Shrewsbury Candidate Statement – School Committee – Rachel Sharifipour


Shrewsbury Candidate Statement – School Committee – Rachel Sharifipour
Rachel Sharifipour

Please provide a brief biographical background on yourself. What should voters know about you?

Growing up locally in Westborough, my husband, Justin, and I moved to Shrewsbury in 2015. We have three daughters: our eldest attends Sherwood Middle School, while our two youngest attend Beal Elementary. I am an active volunteer in our community, with a focus on our schools. Currently, I am the President of the Beal PTO, having previously been both the Secretary and Co-President of the Paton PTO, as well as the Treasurer and President of Parker Road PTO. In 2021, I served as a Volunteer Organizing Lead in the effort to secure a successful operational override to meet our town’s educational and municipal needs. I earned my BA in History from UMass, Amherst and my MA in History from Boston College. Professionally, I have worked in healthcare since 2012 in Practice Management. In this role, I have overseen a number of ambulatory outpatient clinics, managing departmental budgets, negotiating physician contracts, supervising employees day-to-day duties, as well as work with and listen to patients and their families on a variety of issues.

Why are you running?

I am running for School Committee because I care deeply about SPS as a parent, a volunteer, and a resident of our town.

  •  Every student deserves an equal opportunity to the high-quality education SPS has to offer. We must ensure that every child be given the chance to succeed and work together to eliminate inequities in student performance as well as ensure that the mental and emotional health needs of our students are met;
  • I am committed to pursuing vocational opportunities for students. With the loss of access to Assabet it is vital that all students have access to the education that will best help them achieve their highest potential;
  •  We must be able to balance the needs of our schools with a fiscal responsibility owed to the taxpayers;
  •  Our students cannot thrive unless the staff of our schools are supported to the fullest extent possible. Our collective success is dependent on their ability to educate and have access to the tools, professional development and healthy work-life balance.

In both the short- and long-term, what should the schools do to address the growing need for technical education?

The loss of seats at Assabet for our students makes the need for tech education in Shrewsbury even more pressing. I will be a strong advocate to further our current partnerships with area businesses/colleges and to foster new relationships to provide for job shadowing, internships and skills training.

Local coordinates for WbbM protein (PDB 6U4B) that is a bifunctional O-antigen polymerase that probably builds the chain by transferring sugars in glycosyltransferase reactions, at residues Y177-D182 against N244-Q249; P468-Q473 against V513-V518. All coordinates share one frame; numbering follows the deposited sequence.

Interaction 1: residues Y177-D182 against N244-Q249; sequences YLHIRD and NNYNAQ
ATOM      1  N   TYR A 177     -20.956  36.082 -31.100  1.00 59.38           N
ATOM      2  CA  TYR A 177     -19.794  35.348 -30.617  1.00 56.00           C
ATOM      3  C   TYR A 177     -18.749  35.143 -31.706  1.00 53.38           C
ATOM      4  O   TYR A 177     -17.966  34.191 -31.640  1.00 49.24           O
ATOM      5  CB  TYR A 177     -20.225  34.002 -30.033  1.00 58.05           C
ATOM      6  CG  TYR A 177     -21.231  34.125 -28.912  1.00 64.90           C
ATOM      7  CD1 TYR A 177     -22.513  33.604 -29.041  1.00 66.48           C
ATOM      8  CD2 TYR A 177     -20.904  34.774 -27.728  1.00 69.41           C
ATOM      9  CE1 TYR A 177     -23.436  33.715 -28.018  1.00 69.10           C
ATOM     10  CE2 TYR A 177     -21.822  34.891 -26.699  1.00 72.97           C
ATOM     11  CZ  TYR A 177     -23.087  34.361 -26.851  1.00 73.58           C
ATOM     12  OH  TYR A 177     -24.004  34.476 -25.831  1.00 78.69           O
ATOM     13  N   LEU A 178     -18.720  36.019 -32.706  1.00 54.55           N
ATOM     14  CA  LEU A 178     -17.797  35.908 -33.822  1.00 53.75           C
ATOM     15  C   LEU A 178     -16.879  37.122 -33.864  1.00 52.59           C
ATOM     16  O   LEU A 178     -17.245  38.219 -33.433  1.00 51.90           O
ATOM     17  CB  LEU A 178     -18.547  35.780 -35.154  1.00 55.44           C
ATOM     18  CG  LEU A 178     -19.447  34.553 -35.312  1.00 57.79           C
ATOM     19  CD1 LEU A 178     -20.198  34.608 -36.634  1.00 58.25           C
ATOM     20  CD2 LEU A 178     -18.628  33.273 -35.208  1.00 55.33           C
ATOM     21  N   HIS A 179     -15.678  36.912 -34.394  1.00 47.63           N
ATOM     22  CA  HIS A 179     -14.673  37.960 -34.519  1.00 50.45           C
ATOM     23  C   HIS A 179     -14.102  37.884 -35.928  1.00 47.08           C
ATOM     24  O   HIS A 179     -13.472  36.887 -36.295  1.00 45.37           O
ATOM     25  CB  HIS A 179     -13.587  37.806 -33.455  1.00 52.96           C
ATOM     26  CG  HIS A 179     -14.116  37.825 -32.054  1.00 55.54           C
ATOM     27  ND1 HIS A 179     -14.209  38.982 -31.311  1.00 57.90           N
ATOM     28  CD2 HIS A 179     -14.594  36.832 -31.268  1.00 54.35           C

Our district has proactively been exploring Innovation Pathways, to give students the coursework, experience and opportunities they would receive attending a tech school but within a more traditional high school. We also have Project Lead the Way in our curriculum—with a recommendation for FY24 to expand with the addition of more resources. The end goal should be to create courses within our school that lead to more opportunities, and in turn, develop a robust program of study.

In the long term, we need to rally together to advocate for our students by working with state partners for more funding. We will be unable to replicate the technical school model but we can mitigate it by enhancing and improving upon our current offerings.

After more than two years, COVID-19 has started to recede. How do you believe the schools are handling the impact from the pandemic – mental health, MCAS scores, etc.?

Nation wide, there has been learning loss. No one will argue that students are behind where they would have been had the pandemic not happened. In a very short window, we had to completely reconfigure how students learned and how staff taught. Our school system is recovering, but with dedicated personnel, our vast learning tools and resources, we have position ourselves well to recover academically.

The youth mental health crisis existed even before the pandemic. COVID-19, and the social isolation that came along with it, exacerbated the emotional and mental health challenges felt by our students and staff. With the passing of the May 2021 override, our district made a very necessary and significant investment by adding tremendous resources and personnel to help combat this problem. SPS mental health services has been able to better identify and support students—ensuring they feel safe and supported.

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